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Black swan event: Preparing for a dual ransomware attack

While a black swan incident shut down Code Spaces, IT service providers and their customers can avoid a similar outcome, if they devise a comprehensive data protection plan.

Make no mistake: A black swan event can take your company and your clients down.

Every person involved with enterprise risk management knows what a black swan event is. But what about a black swan ransomware attack where your company, as well as your backup vendor or cloud service providers (CSPs) -- such as Amazon Web Services or Microsoft Azure -- are hacked, resulting in your being locked out of both your data and your data backups?

In the world of disaster recovery (DR), the idea of a dual ransomware attack is terrifying.

According to the Ponemon Institute's 2017 Cost of Data Breach Study: Global Overview, the odds of a company experiencing a data breach are as high as 1 in 4.

Just because you have a DR plan and your data is backed up does not mean you can defeat a ransomware attack. Your vendor's ability to secure your data, along with its own infrastructure is critical to your business's survival.

Make sure you're prepared.

Consider the misfortune of Code Spaces, a company that hosted application development work in Amazon Web Service's (AWS) cloud. Three years ago, the company faced a black swan event and within days, the company shut down its operations.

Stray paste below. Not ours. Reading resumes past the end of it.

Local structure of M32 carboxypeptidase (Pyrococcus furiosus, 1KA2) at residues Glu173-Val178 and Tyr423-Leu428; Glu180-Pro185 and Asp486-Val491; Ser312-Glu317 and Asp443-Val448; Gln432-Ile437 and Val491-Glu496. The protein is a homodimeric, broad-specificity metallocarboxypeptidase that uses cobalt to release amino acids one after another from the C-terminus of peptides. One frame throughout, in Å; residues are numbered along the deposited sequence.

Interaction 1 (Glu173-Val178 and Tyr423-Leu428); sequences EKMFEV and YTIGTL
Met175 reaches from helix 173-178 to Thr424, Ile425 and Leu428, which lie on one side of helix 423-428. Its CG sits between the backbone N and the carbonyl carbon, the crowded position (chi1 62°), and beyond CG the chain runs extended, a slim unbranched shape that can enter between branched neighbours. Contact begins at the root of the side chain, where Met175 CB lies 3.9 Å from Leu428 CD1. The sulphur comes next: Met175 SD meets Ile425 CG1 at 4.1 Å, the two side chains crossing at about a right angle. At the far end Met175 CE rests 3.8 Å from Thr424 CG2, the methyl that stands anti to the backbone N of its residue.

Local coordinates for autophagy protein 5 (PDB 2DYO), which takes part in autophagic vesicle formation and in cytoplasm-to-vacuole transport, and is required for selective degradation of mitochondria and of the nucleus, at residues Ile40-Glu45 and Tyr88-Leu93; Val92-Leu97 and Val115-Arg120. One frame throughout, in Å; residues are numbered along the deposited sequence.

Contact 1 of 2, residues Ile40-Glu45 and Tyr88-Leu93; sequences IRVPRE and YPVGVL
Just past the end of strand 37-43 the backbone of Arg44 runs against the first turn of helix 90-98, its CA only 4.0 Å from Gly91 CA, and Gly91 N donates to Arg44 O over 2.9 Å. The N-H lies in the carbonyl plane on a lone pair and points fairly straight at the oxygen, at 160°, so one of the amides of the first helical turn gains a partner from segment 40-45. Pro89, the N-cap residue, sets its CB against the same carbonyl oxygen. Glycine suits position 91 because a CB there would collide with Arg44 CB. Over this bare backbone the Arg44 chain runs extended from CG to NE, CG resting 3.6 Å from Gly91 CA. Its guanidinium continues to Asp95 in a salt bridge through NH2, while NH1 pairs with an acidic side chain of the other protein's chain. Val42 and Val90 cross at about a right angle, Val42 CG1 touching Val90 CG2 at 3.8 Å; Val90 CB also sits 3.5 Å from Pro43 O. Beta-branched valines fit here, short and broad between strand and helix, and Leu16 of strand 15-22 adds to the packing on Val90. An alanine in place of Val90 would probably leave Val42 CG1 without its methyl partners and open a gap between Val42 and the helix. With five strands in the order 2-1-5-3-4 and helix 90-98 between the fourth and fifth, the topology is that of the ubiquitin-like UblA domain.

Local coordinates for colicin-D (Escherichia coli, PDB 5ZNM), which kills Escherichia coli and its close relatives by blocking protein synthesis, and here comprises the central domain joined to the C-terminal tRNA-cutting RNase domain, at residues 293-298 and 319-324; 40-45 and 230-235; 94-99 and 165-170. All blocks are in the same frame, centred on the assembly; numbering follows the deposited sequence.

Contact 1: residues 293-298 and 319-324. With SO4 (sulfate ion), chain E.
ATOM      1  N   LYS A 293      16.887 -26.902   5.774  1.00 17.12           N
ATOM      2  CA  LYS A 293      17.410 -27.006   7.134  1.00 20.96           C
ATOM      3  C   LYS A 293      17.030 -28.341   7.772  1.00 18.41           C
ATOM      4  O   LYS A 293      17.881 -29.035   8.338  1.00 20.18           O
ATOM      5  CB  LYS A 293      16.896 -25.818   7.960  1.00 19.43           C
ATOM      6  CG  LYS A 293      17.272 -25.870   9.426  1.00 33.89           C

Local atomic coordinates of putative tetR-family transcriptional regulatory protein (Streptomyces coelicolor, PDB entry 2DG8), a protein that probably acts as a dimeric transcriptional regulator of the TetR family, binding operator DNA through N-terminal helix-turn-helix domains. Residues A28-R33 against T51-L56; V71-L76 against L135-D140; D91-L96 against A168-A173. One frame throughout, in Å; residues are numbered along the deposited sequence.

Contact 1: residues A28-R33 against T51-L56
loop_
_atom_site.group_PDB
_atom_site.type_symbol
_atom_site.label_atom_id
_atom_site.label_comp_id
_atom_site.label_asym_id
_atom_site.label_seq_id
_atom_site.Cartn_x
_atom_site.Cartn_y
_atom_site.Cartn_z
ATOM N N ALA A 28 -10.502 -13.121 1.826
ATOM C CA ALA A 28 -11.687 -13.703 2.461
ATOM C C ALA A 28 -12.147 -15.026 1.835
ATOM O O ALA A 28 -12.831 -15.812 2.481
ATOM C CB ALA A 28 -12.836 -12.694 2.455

While highly prepared for a conventional DR event, the company's fatal mistake was that its business and its business's data were both hosted in the same cloud, accessible via the same credentials. The company experienced a DDoS attack, which occurs when multiple systems flood the bandwidth of the company's servers.

A black swan event can take your company and your clients down.

Unknown to Code Spaces, the perpetrators had hacked into their AWS EC2 management console. When a ransom was denied, the perpetrators deleted the entirety of the company's files, including both its production data and backup copy, and the company was finished.

Don't let the same misfortune befall your company. It is possible for your company and your clients to mitigate the risk of a black swan ransomware event.

Here's how:

Create an air gap

Encourage your clients to maintain periodic "air gap" copies of their data on tape or other offline media and store it offsite where it is inaccessible via your network. You should do the same for your company. Code Spaces evidently prided itself on having a rigorous and frequently tested DR plan, but it was all for naught when the attackers simply followed the trail across the AWS network to where both the original and backup data resided and deleted everything.